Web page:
26 may. 2011

Cine y Postfeminismo. Dos recientes análisis

David GrevenRepresentations of Femininity in American Genre Cinema:
The Woman's Film, Film Noir, and Modern Horror

Palgrave Macmillan, New York, 2011, 224 pp.
ISBN- 13: 978-0230112513
The theme of female transformation informs the Hollywood representation of femininity from the studio era to the present. Whether it occurs physically, emotionally, or on some other level, transformation allows female protagonists to negotiate their own complex desires and to resist the compulsory marriage plot. A sweeping study of Hollywood from Now, Voyager, The Heiress, and Flamingo Road, to Carrie, the Alien films, The Brave One, and the Slasher Horror genre, this book boldly unsettles commonplace understandings of genre film, female sexuality, and Freudian theory as it makes a strong new case for the queer relevance of female representation.

Femininity and Film Genres
Freud and the Death-Mother
Transformations of the Woman's Film
Modern Horror as the Concealed Woman's Film
Medusa in the Mirror: Brian De Palma's Carrie
Demeter and Persephone in Space: Transformation, Femininity, and Myth in the Alien Films
The Finalizing Woman: Horror, Femininity, and Queer Monsters
The Brave One

David Greven is an Associate Professor of English at Connecticut College. His books include Manhood in Hollywood from Bush to Bush (2009), Gender and Sexuality in Star Trek: Allegories of Desire in the Television Series and Films (McFarland, 2009. ISBN-13: 978-0786444137), and Men Beyond Desire: Manhood, Sex, and Violation in American Literature (Palgrave, 2005. ISBN: 1403969116). His work has appeared in journals such as New Literary History, Cinema Journal, American Quarterly, Genders, Refractory, Jump Cut, Modern Psychoanalysis, Studies in American Fiction, The Nathaniel Hawthorne Review, Poe Studies: Dark Romanticism, The European Journal of American Culture, and Postmodern Culture.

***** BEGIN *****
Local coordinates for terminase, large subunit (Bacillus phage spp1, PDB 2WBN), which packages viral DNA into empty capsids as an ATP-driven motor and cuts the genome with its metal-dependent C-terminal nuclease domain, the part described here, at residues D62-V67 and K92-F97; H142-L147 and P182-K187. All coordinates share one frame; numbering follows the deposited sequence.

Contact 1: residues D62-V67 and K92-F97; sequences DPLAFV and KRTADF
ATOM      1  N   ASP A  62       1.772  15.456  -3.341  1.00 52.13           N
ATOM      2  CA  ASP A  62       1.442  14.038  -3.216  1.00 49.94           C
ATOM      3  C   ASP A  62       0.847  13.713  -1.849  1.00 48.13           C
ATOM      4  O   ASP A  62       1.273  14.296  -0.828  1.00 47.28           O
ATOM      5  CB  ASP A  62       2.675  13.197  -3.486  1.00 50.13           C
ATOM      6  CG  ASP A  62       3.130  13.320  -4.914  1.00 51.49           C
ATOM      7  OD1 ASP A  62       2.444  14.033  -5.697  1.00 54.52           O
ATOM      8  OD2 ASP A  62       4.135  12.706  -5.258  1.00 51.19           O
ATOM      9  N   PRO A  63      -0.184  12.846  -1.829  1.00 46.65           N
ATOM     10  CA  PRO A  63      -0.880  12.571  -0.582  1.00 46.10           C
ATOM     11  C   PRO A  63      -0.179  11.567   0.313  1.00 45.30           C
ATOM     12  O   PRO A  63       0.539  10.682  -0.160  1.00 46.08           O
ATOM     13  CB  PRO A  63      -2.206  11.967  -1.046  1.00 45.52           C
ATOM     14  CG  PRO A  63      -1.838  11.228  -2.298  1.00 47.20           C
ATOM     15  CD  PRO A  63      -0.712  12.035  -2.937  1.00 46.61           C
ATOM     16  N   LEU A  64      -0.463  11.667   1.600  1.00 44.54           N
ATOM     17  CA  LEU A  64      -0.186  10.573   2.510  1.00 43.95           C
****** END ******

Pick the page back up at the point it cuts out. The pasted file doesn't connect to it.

Melanie Walters (ed.)
Women on Screen:
Feminism and Femininity in Visual Culture

Palgrave Macmillan, New York, 2011, 256 pp.
ISBN-13: 9780230229655
Women on Screen makes a timely intervention into critical debates about the representation of feminist and feminine identities in contemporary visual culture. Bringing together the latest research from a range of international scholars, the essays in this collection interrogate how and why certain formulations of feminism and femininity are currently prevalent in mainstream cinema and television. Through a lively engagement with recent feminist theory, this volume offers compelling new insights into a variety of postfeminist media phenomena, from chick flicks and reality shows to independent cinema and quality drama. In doing so, it asks important questions about the relationship between feminism, femininity, and visual culture: How has the legacy of second wave feminism been negotiated on screen? To what extent are contemporary portrayals of women informed by anxieties about femininity? What is the role of feminist theory in analyzing and shaping representations of female identity in the twenty-first century?

Note on the Contributors
Nancy Meyers and Popular Feminism; K.Glitre
'I'm nothing like you!' Postfeminist Generationalism and Female Stardom in the Contemporary Chick Flick; S.Cobb
Alias: Quality Television and the New Woman Professional; R.White
The Horrors of Home: Feminism and Femininity in the Suburban Gothic; M.Waters
Bad Girls in Crisis: The New Teenage Femme Fatale; K.Farrimond
Butch Lesbians: Televising Female Masculinity; H.Fenwick
'Challenging and Alternative': Screening Queer Girls on Channel 4; M.Zeller-Jacques
Under the Knife: Feminism and Cosmetic Surgery in Contemporary Culture; S.Genz
Imperialist Projections: Manners, Makeovers, and Models of Nationality; B.R.Weber
Femininity Repackaged: Postfeminism and Ladette to Lady; A.Smith
Performing Postfeminist Identities: Gender, Costume and Transformation in Teen Cinema; S.Gilligan
Return of the 'Angry Woman': Authenticating Female Physical Action in Contemporary Cinema; L.Purse
Negotiating Shifts in Feminism: The 'Bad' Girls of James Bond; L.Funnell
A Pathological Romance: Authority, Expert Knowledge and the Postfeminist Profiler; L.Steenberg
'A Caligula-like despot': Matriarchal Tyranny in The Sopranos; A.Gething

Melanie Waters, Senior Lecturer in Modern and Contemporary Literature at Northumbria University, UK. She has published articles in journals such as Journal of International Women's Studies and Poetry and Life Writing.

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